Syria More Isolated Than Ever as Arab League Suspension Takes Effect

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The Arab League formalized Syria’s suspension from the 22-member organization yesterday and threatened to impose economic sanctions if the government did not stop the violence and accept an observer mission into the country within three days.

Though a Moroccan official confirmed the suspension to the Associated Press, the protocol released after the league’s session yesterday did not specify whether the suspension was still in force. Some perceived the three day deadline and lack of specificity about the suspension as a “reprieve” and a signal that the organization may still believe a peace plan it proposed last month is still viable.

The decision comes as Syria is confronted with intensifying international pressure and new internal challenges:

  • The Free Syrian Army, an armed opposition group of Army defectors, announced that it had attacked military facilities Tuesday night, including the Airforce Intelligence Quarters near the capital. Though their claim has not been independently confirmed, if true, this is the boldest and most high-profile attack yet by the nascent group. As the BBC notes: “Such an attack would be significant because Syria’s Air Force Intelligence is one of the most feared state agencies and has been involved in the suppression of protests.”
  • France recalled its ambassador to Syria and closed consular offices in Aleppo and Latakia yesterday, following recent attacks on its embassy and other diplomatic missions in the country. French Foreign Minister Alain Juppe told Parliament ”the vise is tightening” around the regime. “I’m convinced the Syrian people will keep up their fight, and France will continue to do everything possible to help,” he said.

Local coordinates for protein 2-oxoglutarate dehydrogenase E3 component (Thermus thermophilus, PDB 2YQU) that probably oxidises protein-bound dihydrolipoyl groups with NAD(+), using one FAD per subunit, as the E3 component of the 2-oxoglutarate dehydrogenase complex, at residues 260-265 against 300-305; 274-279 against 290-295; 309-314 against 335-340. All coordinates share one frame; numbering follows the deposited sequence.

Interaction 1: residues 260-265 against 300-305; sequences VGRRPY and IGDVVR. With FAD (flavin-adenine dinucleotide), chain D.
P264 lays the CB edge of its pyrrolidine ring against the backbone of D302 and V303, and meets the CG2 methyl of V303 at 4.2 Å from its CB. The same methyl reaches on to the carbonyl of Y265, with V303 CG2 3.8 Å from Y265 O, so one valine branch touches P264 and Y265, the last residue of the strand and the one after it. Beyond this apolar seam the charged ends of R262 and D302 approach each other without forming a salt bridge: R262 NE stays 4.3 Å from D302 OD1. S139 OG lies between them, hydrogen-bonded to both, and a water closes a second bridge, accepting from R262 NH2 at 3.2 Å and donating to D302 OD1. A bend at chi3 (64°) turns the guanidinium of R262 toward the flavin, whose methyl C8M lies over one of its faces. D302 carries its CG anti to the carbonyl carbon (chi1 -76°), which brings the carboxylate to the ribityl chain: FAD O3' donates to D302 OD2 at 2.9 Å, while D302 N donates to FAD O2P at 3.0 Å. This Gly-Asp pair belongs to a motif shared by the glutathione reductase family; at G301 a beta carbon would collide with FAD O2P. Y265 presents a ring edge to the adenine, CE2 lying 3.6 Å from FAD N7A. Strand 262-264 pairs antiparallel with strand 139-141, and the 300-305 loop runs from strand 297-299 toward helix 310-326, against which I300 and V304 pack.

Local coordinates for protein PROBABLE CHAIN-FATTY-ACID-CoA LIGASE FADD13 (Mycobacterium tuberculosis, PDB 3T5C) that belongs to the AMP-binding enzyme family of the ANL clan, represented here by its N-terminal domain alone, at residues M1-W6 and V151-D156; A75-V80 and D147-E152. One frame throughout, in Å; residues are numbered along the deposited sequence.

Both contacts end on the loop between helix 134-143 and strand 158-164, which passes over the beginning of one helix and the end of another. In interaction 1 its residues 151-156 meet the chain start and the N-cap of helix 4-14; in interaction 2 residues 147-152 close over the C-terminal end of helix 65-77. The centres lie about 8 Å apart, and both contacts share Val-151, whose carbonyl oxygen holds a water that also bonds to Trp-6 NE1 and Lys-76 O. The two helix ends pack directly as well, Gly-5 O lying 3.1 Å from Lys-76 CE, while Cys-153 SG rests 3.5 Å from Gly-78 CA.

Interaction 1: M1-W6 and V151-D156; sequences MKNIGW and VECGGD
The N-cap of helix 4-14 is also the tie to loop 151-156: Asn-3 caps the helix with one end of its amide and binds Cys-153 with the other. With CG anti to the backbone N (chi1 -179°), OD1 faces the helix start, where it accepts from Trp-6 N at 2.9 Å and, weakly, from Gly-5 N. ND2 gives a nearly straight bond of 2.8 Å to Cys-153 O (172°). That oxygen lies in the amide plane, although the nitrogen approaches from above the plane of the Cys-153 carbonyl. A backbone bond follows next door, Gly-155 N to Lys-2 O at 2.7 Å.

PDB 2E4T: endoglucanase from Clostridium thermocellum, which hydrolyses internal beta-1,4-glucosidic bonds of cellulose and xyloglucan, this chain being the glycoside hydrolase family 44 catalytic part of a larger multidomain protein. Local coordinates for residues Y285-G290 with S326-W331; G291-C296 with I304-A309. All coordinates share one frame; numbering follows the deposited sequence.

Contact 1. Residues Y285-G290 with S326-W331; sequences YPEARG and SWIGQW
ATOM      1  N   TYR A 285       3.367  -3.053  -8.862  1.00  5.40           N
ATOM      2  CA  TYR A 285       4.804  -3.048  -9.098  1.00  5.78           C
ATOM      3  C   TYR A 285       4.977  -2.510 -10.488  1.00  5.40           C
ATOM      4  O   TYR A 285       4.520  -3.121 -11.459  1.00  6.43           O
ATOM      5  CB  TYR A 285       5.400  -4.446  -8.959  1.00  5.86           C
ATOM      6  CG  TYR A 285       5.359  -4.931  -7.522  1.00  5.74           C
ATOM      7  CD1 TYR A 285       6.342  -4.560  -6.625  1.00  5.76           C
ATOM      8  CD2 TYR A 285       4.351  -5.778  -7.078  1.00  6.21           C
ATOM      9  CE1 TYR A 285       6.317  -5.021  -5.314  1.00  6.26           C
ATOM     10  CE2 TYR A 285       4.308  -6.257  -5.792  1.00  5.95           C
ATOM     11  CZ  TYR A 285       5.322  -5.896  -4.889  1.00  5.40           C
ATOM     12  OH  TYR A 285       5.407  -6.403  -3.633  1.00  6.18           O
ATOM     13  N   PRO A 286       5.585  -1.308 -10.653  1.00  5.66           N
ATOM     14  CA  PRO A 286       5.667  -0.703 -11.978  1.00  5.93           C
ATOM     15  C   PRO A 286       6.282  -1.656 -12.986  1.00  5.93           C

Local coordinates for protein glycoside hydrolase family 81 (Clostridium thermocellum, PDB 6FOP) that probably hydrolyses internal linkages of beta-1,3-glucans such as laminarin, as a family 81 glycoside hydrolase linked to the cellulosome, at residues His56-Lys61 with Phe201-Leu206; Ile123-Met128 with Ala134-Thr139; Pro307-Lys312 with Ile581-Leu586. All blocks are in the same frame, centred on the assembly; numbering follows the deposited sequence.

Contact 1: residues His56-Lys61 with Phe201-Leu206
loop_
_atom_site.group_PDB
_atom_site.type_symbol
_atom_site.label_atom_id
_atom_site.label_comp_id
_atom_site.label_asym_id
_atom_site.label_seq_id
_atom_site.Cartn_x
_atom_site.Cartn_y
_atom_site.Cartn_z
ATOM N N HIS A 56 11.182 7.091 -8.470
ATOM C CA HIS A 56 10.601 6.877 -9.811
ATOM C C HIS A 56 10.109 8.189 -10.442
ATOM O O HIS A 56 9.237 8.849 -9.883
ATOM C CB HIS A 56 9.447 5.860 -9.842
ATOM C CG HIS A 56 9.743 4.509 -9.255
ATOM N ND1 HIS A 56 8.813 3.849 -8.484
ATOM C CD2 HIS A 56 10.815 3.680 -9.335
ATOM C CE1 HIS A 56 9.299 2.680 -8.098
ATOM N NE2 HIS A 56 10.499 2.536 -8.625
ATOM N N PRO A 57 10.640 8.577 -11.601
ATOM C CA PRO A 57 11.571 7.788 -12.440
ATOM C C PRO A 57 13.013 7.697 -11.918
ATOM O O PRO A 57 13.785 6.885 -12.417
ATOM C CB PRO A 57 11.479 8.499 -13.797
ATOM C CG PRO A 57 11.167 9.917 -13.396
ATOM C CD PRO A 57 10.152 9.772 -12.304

• Members of the Arab League and Russia’s Foreign Ministry met with emmisaries of the Syrian National Council (SNC) on Tuesday, a high-profile opposition group. Though SNC member Sammir Nachar told The New York Times Russia — one of Syria’s remaining allies — does not accept regime change, activists said “the meeting itself was a possible sign of Russia’s impatience with the direction of the Syrian conflict.”
  • Saudi Prince Turki al-Faisal said on Tuesday that President Bashar al-Assad’s refusal to end the crackdown has made it “inevitable that he will have to step down in one form or another.” His remarks follow calls by Jordan’s King Abdullah earlier this week for President Assad to step down, the strongest condemnation yet by an Arab leader. ”If Bashar has the interest of his country, he would step down, but he would also create an ability to reach out and start a new phase of Syrian political life,” he told the BBC.
  • Monday marked one of the bloodiest days in the eight months of the Syrian uprising, according to some human rights groups and activists. The Britain-based Syrian Observatory for Human Rights reported more than 71 people killed on Monday, including 34 Syrian Army soldiers. As the Times notes: “But unlike past episodes, when the Syrian government publicized the deaths of soldiers and security forces, official Syrian news outlets carried no reports about the clashes.”
  • Turkey announced it had halted joint oil exploration projects with Syria and threatened to cut off its electricity exports to the country on Tuesday. ”Right now, we are providing electricity,” Turkish Energy Minister Taner Yildiz told reporters in Ankara. ”If [Syria] continues on this course, then we might have to reconsider these decisions.” As  the Times notes, “While Turkey supplies only a small percentage of Syria’s power needs, the threats underscored how badly Syria’s relationship had deteriorated with Turkey, its top trading partner.”

According to the United Nations, at least 3,500 civilians have been killed since the uprising broke out in mid-March.

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